Iran nuclear talks break unexpectedly but top Russian official says sides are close to deal

Iran and six world powers broke off nuclear negotiations ahead of schedule Friday to allow members of the Iranian delegation to attend the funeral of their president's mother, as a senior Russian officials suggested that the sides were close to a deal.

Senior Russian negotiator Sergey Ryabkov told The Associated Press that while some disputes remain, negotiators are expected to "finish their main work" during the current round and even before the talks resume next week.

The negotiations had been tentatively extended to go into Saturday. But the Iranian delegation decided to depart for home later Friday to allow negotiators, including Foreign Minister Mohammad Javad Zarif and Hossein Fereydoon, a brother of Iranian President Hassan Rouhani, to attend the funeral of Rouhani's mother.

Ryabkov's comments jibe with that of other officials who told the AP earlier that the United States and Iran are drafting elements of a deal that commits Tehran to a 40 percent cut in the number of machines it could use to make an atomic bomb. In return, the Iranians would get quick relief from some crippling economic sanctions and a partial lift of a U.N. embargo on conventional arms.

Agreement on those details of Iran's uranium enrichment program could signal a breakthrough for a larger deal aimed at containing the Islamic Republic's nuclear activities.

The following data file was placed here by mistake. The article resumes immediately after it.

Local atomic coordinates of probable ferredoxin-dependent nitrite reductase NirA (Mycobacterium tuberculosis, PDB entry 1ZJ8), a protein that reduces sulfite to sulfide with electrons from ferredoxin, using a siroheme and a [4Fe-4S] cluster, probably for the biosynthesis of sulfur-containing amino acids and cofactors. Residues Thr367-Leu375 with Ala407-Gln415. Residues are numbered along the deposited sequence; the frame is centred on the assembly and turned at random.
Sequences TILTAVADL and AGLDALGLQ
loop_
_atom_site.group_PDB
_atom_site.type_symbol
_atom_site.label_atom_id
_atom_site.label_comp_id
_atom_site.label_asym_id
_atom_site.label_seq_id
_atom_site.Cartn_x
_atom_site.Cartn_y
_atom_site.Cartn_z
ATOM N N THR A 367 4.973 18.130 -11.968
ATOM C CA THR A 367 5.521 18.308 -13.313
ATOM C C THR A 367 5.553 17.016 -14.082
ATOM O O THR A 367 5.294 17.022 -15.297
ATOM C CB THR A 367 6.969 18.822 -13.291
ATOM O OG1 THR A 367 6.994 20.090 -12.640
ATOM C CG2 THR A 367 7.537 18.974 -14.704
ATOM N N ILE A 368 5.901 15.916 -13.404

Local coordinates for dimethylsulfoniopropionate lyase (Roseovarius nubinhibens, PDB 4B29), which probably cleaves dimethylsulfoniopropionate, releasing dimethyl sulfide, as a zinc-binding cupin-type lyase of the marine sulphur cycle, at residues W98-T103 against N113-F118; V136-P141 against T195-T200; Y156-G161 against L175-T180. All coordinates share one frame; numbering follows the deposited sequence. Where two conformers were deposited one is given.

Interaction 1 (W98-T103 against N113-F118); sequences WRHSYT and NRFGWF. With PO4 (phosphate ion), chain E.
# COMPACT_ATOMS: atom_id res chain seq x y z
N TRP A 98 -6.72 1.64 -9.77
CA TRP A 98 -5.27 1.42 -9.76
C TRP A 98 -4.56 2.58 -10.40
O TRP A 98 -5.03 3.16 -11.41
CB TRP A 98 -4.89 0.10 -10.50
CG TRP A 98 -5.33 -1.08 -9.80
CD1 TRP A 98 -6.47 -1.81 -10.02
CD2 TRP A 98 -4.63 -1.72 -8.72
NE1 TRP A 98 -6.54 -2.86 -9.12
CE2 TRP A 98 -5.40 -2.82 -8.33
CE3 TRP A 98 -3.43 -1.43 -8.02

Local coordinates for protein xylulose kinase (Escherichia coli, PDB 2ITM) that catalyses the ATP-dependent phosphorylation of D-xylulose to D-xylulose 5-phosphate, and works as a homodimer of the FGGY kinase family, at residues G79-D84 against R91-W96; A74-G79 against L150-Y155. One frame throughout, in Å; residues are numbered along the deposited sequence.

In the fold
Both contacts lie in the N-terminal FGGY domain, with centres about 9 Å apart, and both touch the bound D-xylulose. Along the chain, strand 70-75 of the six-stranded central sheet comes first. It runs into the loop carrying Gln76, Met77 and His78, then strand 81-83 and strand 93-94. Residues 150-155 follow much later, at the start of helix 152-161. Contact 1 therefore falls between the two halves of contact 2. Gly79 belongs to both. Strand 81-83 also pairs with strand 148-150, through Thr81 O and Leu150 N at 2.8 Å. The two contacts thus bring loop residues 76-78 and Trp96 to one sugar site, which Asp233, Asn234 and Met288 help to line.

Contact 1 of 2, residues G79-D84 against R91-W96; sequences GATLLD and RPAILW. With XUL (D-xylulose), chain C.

The sides ultimately want to reach a full agreement by the end of June. In Brussels, French President Francois Hollande, British Prime Minister David Cameron and German Chancellor Angela Merkel discussed the state of negotiations Friday with the EU's top diplomat, Federica Mogherini.

Ryabkov said earlier that foreign ministers of those three nations were considering joining the talks in Lausanne, but the decision by the Iranians to leave Friday took that option off the table.

Instead, Western consultations were moving elsewhere. U.S State Department spokeswoman Marie Harf said Secretary of State John Kerry — who has done most of the negotiating directly with Zarif — would meet the French, British and German foreign ministers somewhere in Europe Saturday ahead of a new full round next week. The ISNA news agency in Iran said talks would resume Wednesday. Diplomats said the venue would likely be somewhere in Switzerland.

Iran is negotiating in Switzerland with the United States, Russia, China, Britain, France and Germany, with an end-of-March deadline to reach a preliminary deal for Iran to scale back its nuclear program in return for an easing of economic sanctions. Iran insists it is not trying to build a nuclear bomb, but the West is skeptical.

The negotiations build on a deal struck in late 2013 that commits Tehran to temporary restrictions while the present negotiations continue. A confidential International Atomic Energy Agency report issued Friday and shared with the AP said Iran was honoring those commitments.